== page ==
Feasibility Study Basic Questions: • How large is the industry?

Feasibility Study Basic Questions:
• How large is the industry?
• How fast is it growing?
• Is the industry as a whole profitable?
• Is the industry characterized by high profit margins or razor-thin margins?
• How essential are its products or services to customers?
• What trends are shaping the industry's future?
• What threats does the industry face?
• What opportunities does the industry face?
• How crowded is the industry?
• How intense is the level of competition in the industry?
• Is the industry young, mature, or somewhere in between?
Feasibility Study Outline
Chapter 1; description of the business:
 Description of the product or service.
 Organizational type: public, non-profit, market.
 Organizational form: Sole proprietorship; General partnership; Limited partnership; LLP; LLC; Scorporation; Corporation.
 Graphic identity: trademarks, copyrights, domain names, patents, slogans.
Chapter 2; regulatory and risk analysis:
 Regulations, Taxes, Licenses.
 Insurance.
 Risk management: inspections, preventative maintenance, crowd control, supervision.
Chapter 3; location analysis:
 General area chosen first, then specific site (including maps).
 Overall demographics; population growth, income, age, occupations, education, cultural backgrounds.
 Community environment; employee availability, competition, transportation, insurance rates, climate.
 Business environment; tax rates, real estate costs/availability, business trends, government attitude.
Chapter 4; management analysis; will be expanded into policy and procedure manual upon start-up:
1. organizational structure: hierarchy, heterarchy, emergent, matrix, hybrid (include chart).
 define major areas of operational responsibility.
 identify ‘who’ will be responsible for each area.
2. staffing:
 determine the number and types of personnel necessary to operate the business.
 identify specific skills, expertise, and certification required.
 determine availability of such personnel in the local labor force.
 evaluate compensation and benefits required to attract competent personnel.
 evaluate employee housing and transportation needs.
3. major operational considerations:
 particularly significant aspects of programs or services (e.g. special instructions, service philosophy).
 use of other organizations’ assets through contracts, joint-use agreements, trade-offs, etc.
 seasonality effects.
 use of special equipment, back-up equipment, and preventative maintenance.
 use of subcontracted services.
 facility maintenance scheduling and allowable down time.
Chapter 5; market analysis:
 Who are the customers?
 How often and how much do they purchase?
 How do you differ from competitors: attractiveness to customers (use tool)?
 How much market share can be captured?
1. Market segmentation; a group of people with some common characteristic the affects their buying behavior.
 Socio-demographics: age, sex, family stage, income, education, occupation, ethnicity, etc. (charts).
 Behavioral characteristics: benefits sought, level of use level of skill, psychological profile.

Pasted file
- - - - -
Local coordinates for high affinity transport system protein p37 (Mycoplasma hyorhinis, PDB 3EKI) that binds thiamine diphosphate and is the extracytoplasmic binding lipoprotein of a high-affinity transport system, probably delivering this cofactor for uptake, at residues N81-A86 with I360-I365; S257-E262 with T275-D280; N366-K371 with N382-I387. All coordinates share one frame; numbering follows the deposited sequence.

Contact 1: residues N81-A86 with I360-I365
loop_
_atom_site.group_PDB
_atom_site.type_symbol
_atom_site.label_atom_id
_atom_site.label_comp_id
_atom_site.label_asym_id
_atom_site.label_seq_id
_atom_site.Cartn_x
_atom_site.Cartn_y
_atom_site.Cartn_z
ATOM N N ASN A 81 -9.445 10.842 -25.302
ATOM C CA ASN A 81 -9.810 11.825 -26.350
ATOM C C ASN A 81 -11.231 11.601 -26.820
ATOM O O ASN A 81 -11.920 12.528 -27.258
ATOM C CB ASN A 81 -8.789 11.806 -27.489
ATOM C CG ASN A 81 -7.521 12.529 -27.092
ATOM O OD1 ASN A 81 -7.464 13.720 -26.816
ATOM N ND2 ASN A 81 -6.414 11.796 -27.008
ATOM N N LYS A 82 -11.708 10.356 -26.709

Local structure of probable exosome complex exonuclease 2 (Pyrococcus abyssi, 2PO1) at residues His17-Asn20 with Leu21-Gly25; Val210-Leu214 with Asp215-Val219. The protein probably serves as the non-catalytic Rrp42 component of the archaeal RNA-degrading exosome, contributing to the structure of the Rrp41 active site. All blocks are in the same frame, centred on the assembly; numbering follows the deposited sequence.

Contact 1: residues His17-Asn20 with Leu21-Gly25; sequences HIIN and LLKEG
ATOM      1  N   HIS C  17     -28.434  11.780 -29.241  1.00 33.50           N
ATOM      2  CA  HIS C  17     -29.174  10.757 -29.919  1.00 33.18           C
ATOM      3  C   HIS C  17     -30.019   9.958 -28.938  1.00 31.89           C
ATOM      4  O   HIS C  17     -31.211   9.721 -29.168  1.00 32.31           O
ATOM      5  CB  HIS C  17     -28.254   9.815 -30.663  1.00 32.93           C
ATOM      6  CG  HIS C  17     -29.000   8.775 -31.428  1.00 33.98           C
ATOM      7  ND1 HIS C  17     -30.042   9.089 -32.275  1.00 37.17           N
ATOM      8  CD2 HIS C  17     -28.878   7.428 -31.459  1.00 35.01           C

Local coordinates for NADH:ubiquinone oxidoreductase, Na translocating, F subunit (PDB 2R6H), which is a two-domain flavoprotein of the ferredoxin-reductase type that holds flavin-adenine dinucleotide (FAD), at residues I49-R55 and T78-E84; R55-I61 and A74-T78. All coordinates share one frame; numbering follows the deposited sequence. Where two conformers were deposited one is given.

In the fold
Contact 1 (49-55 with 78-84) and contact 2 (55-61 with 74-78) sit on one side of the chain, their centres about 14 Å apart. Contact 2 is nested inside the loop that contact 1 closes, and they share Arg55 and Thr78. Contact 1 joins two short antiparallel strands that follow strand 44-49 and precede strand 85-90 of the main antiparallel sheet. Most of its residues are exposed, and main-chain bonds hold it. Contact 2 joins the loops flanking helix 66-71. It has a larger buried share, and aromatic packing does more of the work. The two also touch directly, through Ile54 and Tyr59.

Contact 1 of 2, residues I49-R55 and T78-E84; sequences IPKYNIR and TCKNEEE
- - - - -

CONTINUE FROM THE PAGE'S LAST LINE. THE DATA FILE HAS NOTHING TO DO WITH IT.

 Geographic characteristics: place of residence, distance from facility.
2. Competition analysis:
 Competition type: product, or brand: overall quality, positive experience potential, value.
 ID competition; how many, how big, how strong, where located, their strengths, weaknesses (maps, charts).
3. Market positioning; a process that produces the best niche and marketing strategy:
 Internal analysis; available resources, organizational constraints, company values and philosophy.
 Agency-client interest; what will best satisfy customers’ expectation of benefits (use tool).
4. Demand projection; the most difficult process, with each method having assumptions and weaknesses:
 Application of standards; experienced based criteria assuming that a certain population = known support,
 Comparable project methods; comparison to stats of existing business meeting identical criteria,
 Trend analysis; the past will indicate the future,
 Participation rate projection; survey-based data similar to application of standards.
5. Determination of market share:
 Divide business’ capacity by total capacity (e.g. 200 divided by 1000 = 20%)
 Should revise downwards depending on market maturity (as much as 50% in stagnant market)
Chapter 6: Financial analysis; builds on content of previous sections to determine actual costs:
 Be liberal in projecting expenses.
 Be conservative in projecting revenues.
 Start-up costs;
 initiating the business; legal and professional consultants, incorporation expenses, licenses/permits.
 financing capital facilities and equipment; land and buildings, vehicles, machinery, fixtures.
 pre-opening costs (covering up to 3 months); salaries, deposits, utilities, supplies, inventory, ads.
 operating costs; estimated per month for 12 months:
 costs of goods sold,
 personnel,
 contractual services,
 equipment and supplies,
 taxes and licenses,
 debt service,
 depreciation.
 revenue projections; usually based on the sale of products and/or services on a ‘per cap’ basis:
 break-even analysis (use tool).
Chapter 7: Feasibility recommendation: choose one of the following…
 Proceed with the project contingent on funding,
 Amend the project and seek funding,
 Amend the basic concept and conduct a new feasibility study,
 Terminate the project (use 5-forces matrix tool).